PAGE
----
In 2010, a group of experts formed the International Mesenchymal Stem Cells Transplantation Study Group (IMSCTSG) in order to have a consensus protocol on the use of MSC for the treatment of MS [8]. The protocol established a phase I/II clinical trial to evaluate MS patients treated with autologous MSC who have not responded to at least one year of treatment with conventional immunomodulatory therapy. Patients are randomized to receive either IV infusion of autologous BM-MSC or suspension media. At 6 months, these treatments are switched between the two cohorts. The primary endpoints are to analyze the safety of MSC therapy in MS patients and to measure the reduction in the number and volume of new enhancing lesions over a 6-month period.
The IMSCTSG protocol has been adapted for use in multiple clinical trials with varying results. For example, Llufriu and colleagues completed a randomized placebo-controlled phase II trial with 9 RRMS patients who had failed conventional therapy [79]. At 6 months, patients treated with an IV infusion of BM-MSC had no statistical differences in clinical outcomes, brain MRI findings, and optical coherence tomography (OCT) measures. However, there was a trend towards a lower mean cumulative number of gadolinium-enhancing lesions on MRI. The authors concluded that BM-MSC are safe and may reduce inflammatory MRI parameters.
As mentioned previously, MSC may have a theoretical risk of malignant transformation. Therefore, recent studies have focused on investigating the feasibility of using autologous MSC-derived neuronal progenitors (MSC-NP) in lieu of BM-MSC to reduce pluripotency and to minimize the risk of ectopic differentiation after CNS transplantation [80,81]. A phase I open-label clinical trial showed that autologous IT transplantation of MSC-NP is safe and well tolerated. In addition, the authors reported an improved EDSS median in their cohort of 20 patients with progressive MS after treatment. Lastly, positive trends (e.g., muscle strength, bladder function) were more frequently observed in the subset of SPMS patients when compared to PPMS patients [82]. Other studies have shown similar results in the safety and efficacy of MSC-NP transplantation, demonstrating a potential therapeutic alternative [83]. However, further studies are needed to determine if transplantation of MSC-NP has better outcomes when compared to BM-MSC.
As noted above, MSC-CM has been investigated for its therapeutic potential in preclinical animal models. Recently, Danbour and colleagues assessed the safety and feasibility of IT treatment with BM-MSC followed by MSC-CM in patients with MS [84]. The study was conducted as an open-label prospective phase I/IIa clinical trial. No serious adverse effects were reported after the treatment. However, due to the small number and heterogeneity of enrolled patients, it was not possible to obtain statistically significant differences in the efficacy measurements (e.g., EDSS score, clinical, cognitive, ophthalmological, and radiological).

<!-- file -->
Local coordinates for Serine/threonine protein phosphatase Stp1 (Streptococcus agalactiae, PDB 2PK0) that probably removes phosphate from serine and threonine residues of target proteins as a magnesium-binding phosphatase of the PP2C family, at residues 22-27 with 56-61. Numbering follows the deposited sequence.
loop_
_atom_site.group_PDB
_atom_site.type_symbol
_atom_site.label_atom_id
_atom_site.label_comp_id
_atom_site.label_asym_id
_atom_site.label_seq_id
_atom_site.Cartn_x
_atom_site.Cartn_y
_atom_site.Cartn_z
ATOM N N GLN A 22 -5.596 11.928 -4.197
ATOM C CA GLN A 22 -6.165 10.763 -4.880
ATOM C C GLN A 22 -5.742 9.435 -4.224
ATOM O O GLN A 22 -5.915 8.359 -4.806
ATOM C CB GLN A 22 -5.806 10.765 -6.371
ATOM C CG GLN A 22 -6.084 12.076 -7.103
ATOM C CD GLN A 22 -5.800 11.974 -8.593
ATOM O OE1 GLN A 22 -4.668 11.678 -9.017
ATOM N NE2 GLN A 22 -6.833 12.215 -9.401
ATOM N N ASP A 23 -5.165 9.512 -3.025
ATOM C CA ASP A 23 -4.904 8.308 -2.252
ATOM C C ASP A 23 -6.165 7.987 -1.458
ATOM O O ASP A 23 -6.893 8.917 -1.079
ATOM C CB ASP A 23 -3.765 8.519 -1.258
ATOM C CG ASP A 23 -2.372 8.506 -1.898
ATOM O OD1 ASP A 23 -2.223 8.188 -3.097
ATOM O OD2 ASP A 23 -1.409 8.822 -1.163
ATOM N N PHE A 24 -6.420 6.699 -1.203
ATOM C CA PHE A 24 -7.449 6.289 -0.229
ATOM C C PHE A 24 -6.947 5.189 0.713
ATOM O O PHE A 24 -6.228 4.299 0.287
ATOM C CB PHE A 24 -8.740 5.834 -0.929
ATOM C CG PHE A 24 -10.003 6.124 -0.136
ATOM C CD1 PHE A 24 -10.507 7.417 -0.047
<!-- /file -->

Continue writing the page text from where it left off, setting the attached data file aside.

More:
To date, cell therapy with MSC has been, overall, well tolerated and safe. Still, it is not known whether this treatment is capable of reducing inflammatory MS disease activity or promoting the regeneration of damaged areas in the CNS.

4. Other Stem Cells under Research

4.1. Neuronal Stem Cells (NSC)

In the last decade, there has been particular interest in utilizing NSC as a cellular therapy. Adult NSC are found mostly in two regions of the anterior brain: the subgranular zone (SGZ) within the hippocampal dentate gyrus and the subventricular zone (SVZ) lining the lateral ventricles [85,86]. NSC can give rise to neuronal progenitor cells (NPC) to produce neurons, astrocytes, and oligodendrocytes [87,88]. In EAE, NPC can be activated to migrate to inflammatory demyelinating tissue in the CNS, and differentiate into oligodendrocytes, thus having a potential for therapeutic benefits [10].
One major limitation is the limited number of endogenous NSC available to participate in repair mechanisms [89]. For this reason, therapeutic strategies in animal models are looking into the allogenic infusion of NSC. For example, IVT-transplanted NPC at the peak of EAE migrated exclusively into inflamed white matter and subsequently differentiated into oligodendrocytes; however, their direct implication in myelin repair remains unclear [90]. Additionally, other studies have demonstrated the presence of NPC in some chronically demyelinated lesions [91]. This finding suggests that the absence of NPC in pathological tissue is an unsatisfactory explanation for the clinical symptoms. An alternative proposition to explain this phenomenon is that the prevalent inflammatory setting in EAE produces a non-permissive environment for oligodendrocyte precursor cells (OPC) differentiation and function.
The current clinical trial using NPC comes from MSC-NP, as we previously described.